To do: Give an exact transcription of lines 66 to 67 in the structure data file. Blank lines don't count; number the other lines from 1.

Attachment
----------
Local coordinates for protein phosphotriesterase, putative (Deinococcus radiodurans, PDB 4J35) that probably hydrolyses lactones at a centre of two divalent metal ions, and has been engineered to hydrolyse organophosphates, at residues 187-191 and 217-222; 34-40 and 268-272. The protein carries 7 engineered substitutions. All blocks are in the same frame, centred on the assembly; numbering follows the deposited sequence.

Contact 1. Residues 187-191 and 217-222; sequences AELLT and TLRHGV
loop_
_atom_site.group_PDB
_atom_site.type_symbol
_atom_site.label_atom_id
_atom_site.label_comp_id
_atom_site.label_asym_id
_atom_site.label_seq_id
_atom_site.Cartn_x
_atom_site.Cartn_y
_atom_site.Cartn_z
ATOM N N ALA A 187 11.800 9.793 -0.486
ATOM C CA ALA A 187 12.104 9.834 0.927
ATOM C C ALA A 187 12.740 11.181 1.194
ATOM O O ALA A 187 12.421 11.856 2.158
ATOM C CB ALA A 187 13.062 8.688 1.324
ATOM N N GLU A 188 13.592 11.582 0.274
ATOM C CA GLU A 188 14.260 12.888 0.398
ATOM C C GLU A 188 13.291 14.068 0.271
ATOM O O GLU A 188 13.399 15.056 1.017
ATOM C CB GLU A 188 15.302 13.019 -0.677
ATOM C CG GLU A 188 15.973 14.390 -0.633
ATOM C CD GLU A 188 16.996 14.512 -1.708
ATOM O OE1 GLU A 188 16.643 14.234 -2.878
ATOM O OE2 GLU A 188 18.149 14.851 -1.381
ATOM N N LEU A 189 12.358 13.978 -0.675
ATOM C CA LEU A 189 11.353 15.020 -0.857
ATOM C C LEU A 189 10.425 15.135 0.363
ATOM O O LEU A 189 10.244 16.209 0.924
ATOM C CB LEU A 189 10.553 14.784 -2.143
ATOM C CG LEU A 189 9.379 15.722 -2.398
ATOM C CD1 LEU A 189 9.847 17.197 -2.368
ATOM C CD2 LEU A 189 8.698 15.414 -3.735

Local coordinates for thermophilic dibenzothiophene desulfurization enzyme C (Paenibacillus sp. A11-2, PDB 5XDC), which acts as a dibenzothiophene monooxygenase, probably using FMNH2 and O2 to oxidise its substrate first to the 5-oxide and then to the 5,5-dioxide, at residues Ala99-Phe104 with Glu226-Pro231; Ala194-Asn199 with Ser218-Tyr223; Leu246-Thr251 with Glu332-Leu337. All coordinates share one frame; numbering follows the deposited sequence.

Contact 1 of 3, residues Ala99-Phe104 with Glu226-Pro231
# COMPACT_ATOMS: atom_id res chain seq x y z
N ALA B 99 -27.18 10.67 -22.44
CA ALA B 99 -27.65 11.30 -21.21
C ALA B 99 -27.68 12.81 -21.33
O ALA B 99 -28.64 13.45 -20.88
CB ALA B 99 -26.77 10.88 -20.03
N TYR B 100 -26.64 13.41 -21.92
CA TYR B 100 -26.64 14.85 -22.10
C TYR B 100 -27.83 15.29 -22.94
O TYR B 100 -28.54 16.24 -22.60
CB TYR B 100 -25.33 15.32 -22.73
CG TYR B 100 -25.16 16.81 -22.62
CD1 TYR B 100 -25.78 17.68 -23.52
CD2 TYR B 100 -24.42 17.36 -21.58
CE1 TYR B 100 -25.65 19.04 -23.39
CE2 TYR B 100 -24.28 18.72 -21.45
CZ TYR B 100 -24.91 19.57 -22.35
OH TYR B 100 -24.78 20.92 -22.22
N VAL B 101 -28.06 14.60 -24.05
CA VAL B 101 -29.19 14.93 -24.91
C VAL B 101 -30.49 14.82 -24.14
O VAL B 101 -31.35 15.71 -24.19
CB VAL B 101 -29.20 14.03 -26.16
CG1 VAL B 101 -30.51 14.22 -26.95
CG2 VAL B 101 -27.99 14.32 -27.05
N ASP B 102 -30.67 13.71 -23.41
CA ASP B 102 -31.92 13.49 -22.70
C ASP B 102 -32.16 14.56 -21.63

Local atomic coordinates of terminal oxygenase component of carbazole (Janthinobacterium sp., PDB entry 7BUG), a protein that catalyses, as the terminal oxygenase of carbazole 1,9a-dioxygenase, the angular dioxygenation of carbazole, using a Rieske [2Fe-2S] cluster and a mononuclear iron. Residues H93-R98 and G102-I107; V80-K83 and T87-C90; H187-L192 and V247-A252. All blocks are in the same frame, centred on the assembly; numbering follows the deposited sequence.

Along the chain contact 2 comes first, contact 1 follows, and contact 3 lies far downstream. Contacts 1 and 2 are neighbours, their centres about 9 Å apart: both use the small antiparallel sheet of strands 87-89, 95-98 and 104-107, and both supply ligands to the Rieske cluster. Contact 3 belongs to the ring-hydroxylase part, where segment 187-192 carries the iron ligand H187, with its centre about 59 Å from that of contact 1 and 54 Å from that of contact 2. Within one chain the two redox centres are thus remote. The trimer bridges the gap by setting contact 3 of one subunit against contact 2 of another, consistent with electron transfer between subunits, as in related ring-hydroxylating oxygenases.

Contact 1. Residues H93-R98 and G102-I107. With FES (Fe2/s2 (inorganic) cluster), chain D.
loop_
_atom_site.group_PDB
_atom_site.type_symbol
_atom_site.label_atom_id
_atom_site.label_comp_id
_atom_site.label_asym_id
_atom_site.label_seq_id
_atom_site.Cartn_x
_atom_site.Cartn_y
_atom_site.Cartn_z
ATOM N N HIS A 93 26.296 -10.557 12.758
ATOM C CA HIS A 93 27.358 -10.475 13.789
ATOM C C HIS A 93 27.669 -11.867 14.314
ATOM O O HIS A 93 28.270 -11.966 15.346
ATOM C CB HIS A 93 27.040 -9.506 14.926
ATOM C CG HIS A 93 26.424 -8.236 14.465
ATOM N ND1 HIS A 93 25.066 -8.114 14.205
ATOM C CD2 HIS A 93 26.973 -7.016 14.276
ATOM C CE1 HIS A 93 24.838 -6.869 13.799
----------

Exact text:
Along the chain contact 2 comes first, contact 1 follows, and contact 3 lies far downstream. Contacts 1 and 2 are neighbours, their centres about 9 Å apart: both use the small antiparallel sheet of strands 87-89, 95-98 and 104-107, and both supply ligands to the Rieske cluster. Contact 3 belongs to the ring-hydroxylase part, where segment 187-192 carries the iron ligand H187, with its centre about 59 Å from that of contact 1 and 54 Å from that of contact 2. Within one chain the two redox centres are thus remote. The trimer bridges the gap by setting contact 3 of one subunit against contact 2 of another, consistent with electron transfer between subunits, as in related ring-hydroxylating oxygenases.

Contact 1. Residues H93-R98 and G102-I107. With FES (Fe2/s2 (inorganic) cluster), chain D.